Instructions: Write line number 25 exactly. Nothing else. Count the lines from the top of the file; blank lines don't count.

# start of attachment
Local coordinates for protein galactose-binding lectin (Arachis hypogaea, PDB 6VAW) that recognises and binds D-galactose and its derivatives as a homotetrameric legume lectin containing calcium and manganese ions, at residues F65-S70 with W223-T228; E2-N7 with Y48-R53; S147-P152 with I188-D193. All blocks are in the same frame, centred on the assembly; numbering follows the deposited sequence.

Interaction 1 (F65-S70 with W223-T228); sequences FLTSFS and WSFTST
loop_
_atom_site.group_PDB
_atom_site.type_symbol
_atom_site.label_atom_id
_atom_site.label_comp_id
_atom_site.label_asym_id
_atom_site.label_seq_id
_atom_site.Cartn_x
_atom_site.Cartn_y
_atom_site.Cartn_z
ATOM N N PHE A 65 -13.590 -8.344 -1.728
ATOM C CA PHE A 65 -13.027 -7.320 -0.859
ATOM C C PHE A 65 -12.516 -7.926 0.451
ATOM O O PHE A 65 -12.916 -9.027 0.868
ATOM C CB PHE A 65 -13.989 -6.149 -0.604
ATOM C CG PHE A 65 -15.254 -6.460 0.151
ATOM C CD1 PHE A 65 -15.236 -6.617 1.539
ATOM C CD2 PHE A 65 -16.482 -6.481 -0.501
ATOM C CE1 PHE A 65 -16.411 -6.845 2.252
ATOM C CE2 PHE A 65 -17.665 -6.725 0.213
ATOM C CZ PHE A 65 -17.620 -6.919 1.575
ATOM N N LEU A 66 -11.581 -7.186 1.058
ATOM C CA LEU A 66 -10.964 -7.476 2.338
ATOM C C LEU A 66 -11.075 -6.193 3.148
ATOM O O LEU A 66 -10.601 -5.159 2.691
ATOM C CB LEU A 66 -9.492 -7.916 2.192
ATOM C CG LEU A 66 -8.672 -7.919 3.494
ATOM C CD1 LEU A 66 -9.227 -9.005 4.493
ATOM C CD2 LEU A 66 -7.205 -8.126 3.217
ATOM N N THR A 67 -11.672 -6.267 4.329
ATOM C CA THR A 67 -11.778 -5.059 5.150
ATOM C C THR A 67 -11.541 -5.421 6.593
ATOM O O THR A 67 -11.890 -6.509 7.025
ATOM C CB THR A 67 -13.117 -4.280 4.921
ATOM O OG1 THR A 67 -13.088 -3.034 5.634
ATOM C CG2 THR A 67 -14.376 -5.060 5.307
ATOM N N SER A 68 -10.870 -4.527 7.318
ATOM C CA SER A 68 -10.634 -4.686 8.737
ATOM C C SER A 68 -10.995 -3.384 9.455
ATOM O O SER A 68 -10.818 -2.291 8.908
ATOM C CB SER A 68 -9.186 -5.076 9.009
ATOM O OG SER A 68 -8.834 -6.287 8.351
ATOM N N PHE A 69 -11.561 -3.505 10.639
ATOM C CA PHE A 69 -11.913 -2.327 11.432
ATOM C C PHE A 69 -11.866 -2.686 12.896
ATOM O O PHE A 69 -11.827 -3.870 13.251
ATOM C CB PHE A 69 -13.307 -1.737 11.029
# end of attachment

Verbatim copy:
ATOM C CA LEU A 66 -10.964 -7.476 2.338